One hand behind the back, the other grasping the wrist. When you meet people walking in Palestine, you will start to notice this common pose. It occurs among all ages and genders, but most prominently among older men.
As a Palestinian from the West Bank and a Psychology student, I had never given much thought to the way that Palestinians around me hold their hands, even though I have been doing it too, unconsciously. Just recently, I started observing how I put my hands when I sleep as if they are tied together and above my head, a result of traumatic experiences of being detained twice by the Israeli Occupation Forces.
While on patrols with CPT, I started to notice this pattern of how Palestinians hold their hands. One day, as I passed beside an apartheid wall in the old city of Hebron—a wall that I look at every day—I began to reflect more deeply about some things that I was seeing right in front of me: a quote “make love not walls,” the Palestinian flag, and a drawing of Handala.
That day, the Palestinian child Handala came alive in me.
Handala is an illustration created by artist Naji al-Ali and has since become a symbol portrayed in every Palestinian. If you walk in the old city of Hebron you will see dozens of Palestinians holding their hand in the same way. Al-Ali explained Handala’s hand gesture as a rejection of the US policies to settle the Palestinian issue back in the 1970s. For Palestinians, “Handala, the refugee child who is present in every cartoon, remains a potent symbol of the struggle of the Palestinian people for justice and self-determination.” [Handala]
In order to reflect on the meaning of shaping our hands unconsciously in this way, I met with some locals to discuss with them their understanding of it. One of the shopkeepers in the old city said that “maybe this is something related to constraint and captivity that we live in, it’s unconscious for sure, since we don’t have any control or power and anything we do have, we needed to ask for permission for it.” In conversation with another shopkeeper, she said “I’ve seen people hold their arms the way you showed me many times, and sometimes women are doing it. To hold hands behind their back means the person is lonely and he or she wants someone to support them, while if the hands are in front of their stomach, it means they need to calm down and be less stressed, like when I do it during settler incursions that happen every Saturday in the old city of Hebron.”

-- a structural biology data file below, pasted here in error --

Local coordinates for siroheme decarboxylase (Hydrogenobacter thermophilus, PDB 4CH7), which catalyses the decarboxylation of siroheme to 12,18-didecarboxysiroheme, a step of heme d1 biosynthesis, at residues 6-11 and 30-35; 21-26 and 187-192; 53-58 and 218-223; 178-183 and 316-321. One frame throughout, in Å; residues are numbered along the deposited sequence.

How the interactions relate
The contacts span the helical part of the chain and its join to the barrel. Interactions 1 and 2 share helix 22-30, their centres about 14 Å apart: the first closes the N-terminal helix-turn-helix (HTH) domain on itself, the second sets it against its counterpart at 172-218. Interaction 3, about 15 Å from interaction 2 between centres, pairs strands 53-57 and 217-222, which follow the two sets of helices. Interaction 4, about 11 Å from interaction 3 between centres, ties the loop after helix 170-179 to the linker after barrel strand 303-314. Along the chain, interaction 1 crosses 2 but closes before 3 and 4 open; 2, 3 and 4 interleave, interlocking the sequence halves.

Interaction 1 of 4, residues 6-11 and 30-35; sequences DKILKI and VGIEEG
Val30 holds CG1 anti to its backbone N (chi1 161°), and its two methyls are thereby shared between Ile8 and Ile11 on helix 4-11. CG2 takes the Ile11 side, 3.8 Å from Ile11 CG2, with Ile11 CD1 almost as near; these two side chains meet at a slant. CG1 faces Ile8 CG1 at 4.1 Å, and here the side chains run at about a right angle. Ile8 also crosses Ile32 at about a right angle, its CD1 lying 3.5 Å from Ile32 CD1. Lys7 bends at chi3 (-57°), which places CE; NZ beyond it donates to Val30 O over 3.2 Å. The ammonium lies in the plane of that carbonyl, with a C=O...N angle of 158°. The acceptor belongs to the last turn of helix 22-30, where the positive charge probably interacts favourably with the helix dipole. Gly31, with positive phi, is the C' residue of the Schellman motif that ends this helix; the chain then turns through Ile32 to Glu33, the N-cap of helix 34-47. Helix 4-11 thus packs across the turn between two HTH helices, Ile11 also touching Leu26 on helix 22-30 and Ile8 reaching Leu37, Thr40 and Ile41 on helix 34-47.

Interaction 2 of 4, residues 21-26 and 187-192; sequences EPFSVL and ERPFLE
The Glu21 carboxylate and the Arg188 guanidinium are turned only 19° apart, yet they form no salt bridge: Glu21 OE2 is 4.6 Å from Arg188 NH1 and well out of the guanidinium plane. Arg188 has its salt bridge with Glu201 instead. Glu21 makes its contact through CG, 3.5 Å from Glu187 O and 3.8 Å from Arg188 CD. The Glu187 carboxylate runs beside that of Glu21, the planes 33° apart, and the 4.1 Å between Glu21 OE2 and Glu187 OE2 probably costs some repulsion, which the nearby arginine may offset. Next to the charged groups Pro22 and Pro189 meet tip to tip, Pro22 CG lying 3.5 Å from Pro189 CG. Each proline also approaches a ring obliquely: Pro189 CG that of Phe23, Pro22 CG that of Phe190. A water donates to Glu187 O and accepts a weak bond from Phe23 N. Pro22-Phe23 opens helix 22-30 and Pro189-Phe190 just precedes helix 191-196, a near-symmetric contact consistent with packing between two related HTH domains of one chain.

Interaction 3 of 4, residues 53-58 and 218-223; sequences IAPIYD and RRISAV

I couldn’t help but wonder, are we still shaping our hands in that way because we still reject US policies against Palestine, or has it developed into another meaning that reflects our internal captivity in the occupied area?
While chatting with a passer-by, he said, “I [stand like this] and my father does it too.” But, will his future kids do it as well? Fakher Khalili, a professor in Psychology at An-Najah National University has offered this analysis: “When Naji al-Ali created the Handala icon he didn’t invent it out of nowhere. He painted it as normal behaviour when someone is confused, hopeless, waiting, or hesitant, but it’s not just related to Naji al-Ali. It has existed among people in general.” Khalili added, “the hand position is common in the area and especially in Jordan.” This is expected because the number of Palestinians living in Jordan is now more than four million out of a total population of 10 million.
If one day we are no longer occupied and oppressed, are we going to keep placing our hands in this fashion? Moreover, will Handala remain alive or will he die? But as long as we are not free, Handala will always be alive and will accompany us in our struggle.